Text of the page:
As for whether paying your mortgage off early makes financial sense, that depends on what other interest rates you're paying. Since the interest rate on a home mortgage is usually the lowest interest rate anyone pays, it makes more sense to pay off higher interest rate loans, such as credit cards, first. Only after all those are payed off would increasing your mortgage payment be in your financial interest. StuRat (talk) 14:34, 12 March 2010 (UTC)
Also, I think it prudent not only to eliminate all higher-interest debt before considering accelerated mortgage repayment, but also to amass enough savings to be able to cover one's expenses, including minimum mortgage payments, for at least a year. In this economic environment, you never know when you might face an extended period of unemployment. Marco polo (talk) 15:01, 12 March 2010 (UTC)
If you Google "mortgage calculator prepayment" there are many calculators that will figure this out for you. Another thing I really recommend if at all possible is to refinance into a 15 year loan, which costs more per month, of course, but it saves an enormous amount of money over time. 74.212.140.226 (talk) 17:26, 12 March 2010 (UTC)
Don't forget to consider the tax implications of paying down your mortgage early. In the United States, mortgage interest is (usually) deductible on your income taxes. See IRS Publication 936: Home Mortgage Interest Deduction. —D. Monack talk 01:26, 13 March 2010 (UTC)
I paid off my mortgage early in the past, but now I think that was a mistake. What I should have done is to have used my spare cash (and the equity I had in my house) to buy more houses for buy to let. If I had done that I would have been much wealthier than I am now, due to rises in house prices since then. As someone is going to point out, if house prices were to fall then you would be much worse off. 78.149.193.118 (talk) 11:14, 13 March 2010 (UTC)

## Dehra Dun

Dehra Dun, India. There are several Tibetan refugee communities in the Dehra Dun area. In addition, there is the main monastery of the head of the Kargyu lineage. Finally, there are 3-4 Tibetan Residential Centers to provide Tibetan children a place to live while they are studying in Class I through Class XII. I believe that all of these items should be mentioned under the Wikipedia topic "Dehra Dun."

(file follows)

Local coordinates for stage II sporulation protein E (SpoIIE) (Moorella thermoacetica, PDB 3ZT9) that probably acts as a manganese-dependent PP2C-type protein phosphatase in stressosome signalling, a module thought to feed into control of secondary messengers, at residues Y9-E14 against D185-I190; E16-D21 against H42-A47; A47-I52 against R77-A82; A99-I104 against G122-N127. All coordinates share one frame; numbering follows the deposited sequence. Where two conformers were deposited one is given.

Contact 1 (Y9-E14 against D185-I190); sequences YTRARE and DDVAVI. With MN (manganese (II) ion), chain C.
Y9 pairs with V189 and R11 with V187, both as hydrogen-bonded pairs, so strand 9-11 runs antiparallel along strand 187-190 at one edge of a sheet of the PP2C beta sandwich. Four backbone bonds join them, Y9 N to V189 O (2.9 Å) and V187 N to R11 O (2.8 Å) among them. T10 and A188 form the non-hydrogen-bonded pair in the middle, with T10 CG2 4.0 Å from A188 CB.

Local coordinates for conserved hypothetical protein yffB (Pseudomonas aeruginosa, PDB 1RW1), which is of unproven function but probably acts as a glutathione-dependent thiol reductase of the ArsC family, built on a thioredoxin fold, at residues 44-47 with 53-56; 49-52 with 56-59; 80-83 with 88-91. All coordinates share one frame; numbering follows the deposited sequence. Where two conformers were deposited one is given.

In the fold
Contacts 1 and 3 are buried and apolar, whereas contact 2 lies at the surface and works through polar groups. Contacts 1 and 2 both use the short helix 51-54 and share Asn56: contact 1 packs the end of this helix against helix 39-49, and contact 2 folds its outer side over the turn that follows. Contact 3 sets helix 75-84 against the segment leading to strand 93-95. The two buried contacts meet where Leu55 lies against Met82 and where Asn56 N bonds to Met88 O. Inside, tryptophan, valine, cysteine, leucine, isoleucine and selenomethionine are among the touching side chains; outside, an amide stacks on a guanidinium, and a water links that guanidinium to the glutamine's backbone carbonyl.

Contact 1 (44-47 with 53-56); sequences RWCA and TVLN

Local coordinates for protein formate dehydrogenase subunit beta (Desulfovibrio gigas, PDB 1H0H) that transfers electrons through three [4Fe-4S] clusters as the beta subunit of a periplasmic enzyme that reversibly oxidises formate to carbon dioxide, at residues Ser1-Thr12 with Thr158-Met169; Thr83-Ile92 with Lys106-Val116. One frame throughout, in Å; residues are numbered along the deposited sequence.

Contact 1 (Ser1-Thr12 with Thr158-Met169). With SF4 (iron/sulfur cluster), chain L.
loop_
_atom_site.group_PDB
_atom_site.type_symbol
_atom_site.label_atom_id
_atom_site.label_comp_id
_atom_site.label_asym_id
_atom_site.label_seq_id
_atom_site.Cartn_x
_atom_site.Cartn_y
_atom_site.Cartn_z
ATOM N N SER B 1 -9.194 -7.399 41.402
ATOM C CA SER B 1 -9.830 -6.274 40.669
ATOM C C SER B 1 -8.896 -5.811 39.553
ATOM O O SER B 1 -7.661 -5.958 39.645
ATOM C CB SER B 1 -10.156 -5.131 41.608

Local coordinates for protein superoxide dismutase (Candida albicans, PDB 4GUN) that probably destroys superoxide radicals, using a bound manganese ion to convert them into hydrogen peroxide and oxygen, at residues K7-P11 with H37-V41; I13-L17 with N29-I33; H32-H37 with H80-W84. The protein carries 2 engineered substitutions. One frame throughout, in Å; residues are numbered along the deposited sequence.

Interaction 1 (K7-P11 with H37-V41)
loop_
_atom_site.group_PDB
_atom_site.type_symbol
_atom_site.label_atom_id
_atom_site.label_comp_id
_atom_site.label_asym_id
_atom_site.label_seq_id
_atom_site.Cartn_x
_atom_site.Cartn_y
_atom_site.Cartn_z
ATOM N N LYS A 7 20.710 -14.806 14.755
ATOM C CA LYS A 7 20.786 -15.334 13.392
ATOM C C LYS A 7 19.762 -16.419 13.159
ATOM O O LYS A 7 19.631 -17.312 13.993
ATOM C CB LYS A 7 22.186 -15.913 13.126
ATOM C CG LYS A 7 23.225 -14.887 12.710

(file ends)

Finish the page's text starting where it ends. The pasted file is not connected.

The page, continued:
Phillips Kindy, Jr. —Preceding unsigned comment added by 70.226.167.245 (talk) 14:09, 12 March 2010 (UTC)

Wikipedia is the encyclopedia that anyone can edit. If you think that this information belongs in our article, and particularly if you can cite sources for the information, then you should add it to the article. Marco polo (talk) 14:55, 12 March 2010 (UTC)

## AMERICAN GRAND FATHER/BRITISH FATHER!

Hi Both my parents died by the time I was 15,and I have no other relatives alive today.I am trying to research my American grand father,and would like to obtain a copy of his birth certificate. HOW WOULD I DO THIS? I am living in London and i am a British citizen,my father was also born in Britain.

If i can obtain a copy of my fathers Birth certificate,with my Grand father noted on ths certificate,I presume with his name,and if noted his state of U.S. birth,I might then be able to contact that U.S. state office for a copy of my grand fathers birth certificate.

Any help would be appreciated. Thanks, Fluter. —Preceding unsigned comment added by 170.86.15.15 (talk) 15:48, 12 March 2010 (UTC)

First, you need to know your grandfather's name and place of birth. It is likely far easier to know his name and location of death. Death records are public records, so if you know where his death is recorded, you can simply ask for it. From there, you can search obituaries for further information that will (hopefully) lead to his place of birth. Then, you can ask for his birth certificate. -- kainaw 16:02, 12 March 2010 (UTC)
The General Register Office on London Southport holds copies of birth certificates for England and Wales; the General Register Office for Scotland in Edinburgh holds them for Scotland and the General Register Office (Northern Ireland) (which goes by the delicious acronym GRONI) in Belfast holds them for Northern Ireland. All are well used to providing genealogical information, including providing copies of certificates. -- Finlay McWalterTalk 16:05, 12 March 2010 (UTC)
You will not need a copy of you father's birth certificate in order to get your grandfather's. There is no central U.S. birth registry or even necessarily any statewide one. You may need to request the information from the county or town he was born in, depending on the local system the information may not be publically available at all. And birth records are not uniformly complete. In some places they do not exist for pre-1920. Sites like this one can help with the procedures. Rmhermen (talk) 16:22, 12 March 2010 (UTC)
Father's BC may show grandfather's date and place of birth, which would help. —Tamfang (talk) 23:16, 12 March 2010 (UTC)